WASHINGTON —With backing from the Teamsters, Smart’s Transportation Division and the Brotherhood of Locomotive Engineers and Trainmen, a Teamsters sector, the House Transportation Committee’s Democratic leaders unveiled a 5-year, $494 billion transportation infrastructure bill on June 10. They set a panel work session on it for June 17.


            In a shift from past transportation bills – and to put people quickly back to work to counteract the steepest depression since the 1930s – the bill’s money is front-loaded, with relatively more funds getting shoveled out the door in fiscal 2021, which starts Oct. 1, panel chairman Peter DeFazio, D-Ore., said.


            Most policy changes come after that, in fiscal 2022 and beyond, he added. But one policy that would be reinforced all the way through is Buy America requirements.


            A wide range of groups – labor, consumer, environmental and more – backed the Invest in America Act, a committee fact sheet says. They range from the three unions to the National Parks Conservation Association and Mothers Against Drunk Driving. As an index of how badly the nation needs an infrastructure transfusion, the parks alone face a multi-billion-dollar backlog of repairs and replacement projects.


            Left unsaid in DeFazio’s statement and fact sheets was how to pay for all this work. That’s been a struggle for at least a decade. Also left unsaid is how many jobs it would create.


            The federal gasoline tax, which hasn’t been raised since 1993, is supposed to fund highway and mass transit construction. But now – thanks to more-fuel efficient vehicles, recessions and other factors – it falls woefully short. And other transportation modes, from Amtrak to bikeways, have been subject to congressional whims.


The new legislation says $411 billion would come from the gas tax. But the 10-page detailed summary of the measure doesn’t say if it includes a gas tax hike, as some unions, notably the Laborers, championed in past years. The other $83 billion is money already allotted to battle the economic impact of the coronavirus pandemic.


            Right-wing Republicans, led by the so-called House Freedom Caucus, are dead set against any gas tax hike. The GOP Trump administration repeatedly promised its own highway-and-transit legislation but never delivered more than a skeleton outline. It’s sometimes floated the idea of turning all highway, rail and transit funding over to the states.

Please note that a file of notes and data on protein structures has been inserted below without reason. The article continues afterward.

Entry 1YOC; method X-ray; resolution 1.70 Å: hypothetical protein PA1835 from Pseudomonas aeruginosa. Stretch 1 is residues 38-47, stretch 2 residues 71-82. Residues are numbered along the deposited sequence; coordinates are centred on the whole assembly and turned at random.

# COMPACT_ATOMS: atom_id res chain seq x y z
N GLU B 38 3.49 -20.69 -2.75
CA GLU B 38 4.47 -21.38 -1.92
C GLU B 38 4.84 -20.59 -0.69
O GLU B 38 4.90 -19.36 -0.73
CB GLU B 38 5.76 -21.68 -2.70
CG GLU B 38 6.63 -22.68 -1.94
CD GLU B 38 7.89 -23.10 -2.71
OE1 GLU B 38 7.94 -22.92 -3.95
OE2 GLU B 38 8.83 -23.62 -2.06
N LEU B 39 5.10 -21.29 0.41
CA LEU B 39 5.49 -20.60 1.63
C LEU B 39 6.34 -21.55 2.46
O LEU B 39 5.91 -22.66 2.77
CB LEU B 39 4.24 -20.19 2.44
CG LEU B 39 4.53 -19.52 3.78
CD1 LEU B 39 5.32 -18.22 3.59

The roadblocks didn’t stop DeFazio, or the union leaders, from touting the legislation, which would allot $319 billion for highway projects, $105 billion for mass transit, $5.3 billion for highway safety, $4.6 billion for motor carrier safety and $60 billion – a fivefold increase – for Amtrak and commuter railroads, including state-subsidized commuter lines.


           “For too long, the needs of professional drivers and others who work in the transpor-

tation sector have been ignored by lawmakers,” Teamsters Joint Council 42 President Randy Cammack said. “This legislation will set the nation on the right path by making badly needed infrastructure improvements while also ensuring that workers are protected on the job.”


             BLE&T President Dennis Pierce called the measure’s rail funding section “the most significant piece of railroad legislation since the Rail Safety Improvement Act of 2008.”


“The bulk of our nation’s infrastructure — our roads, bridges, public transit and rail systems, the things that hundreds of millions of American families and businesses rely on every single day — is not only badly outdated, in many places it’s downright dangerous and holding our economy back,” DeFazio, who is close to the House Democratic leadership, said.


“Yet for decades, Congress has repeatedly ignored the calls for an overhaul and instead simply poured money into short-term patches. The result? We’re still running our economy on an inefficient, 1950s-era system that costs Americans increasingly more time and money while making the transportation sector the nation’s biggest source of carbon pollution,”


           “That all changes…After nearly 20 committee hearings, receiving testimony from dozens and dozens of witnesses” and lawmakers “and engaging with hundreds of advocates and transportation agencies, I am proud to bring together the ideas and the needs into one transformational bill that will catapult our country into a new era of how we plan, build, and improve U.S. infrastructure.”


The measure, DeFazio stated, “is our opportunity to replace the outdated systems of the past with smarter, safer, more resilient infrastructure that fits the economy of the future, creates millions of jobs, supports American manufacturing, and restores U.S. competitive-ness.” It also has, though he did not say so, significant green transportation incentives.

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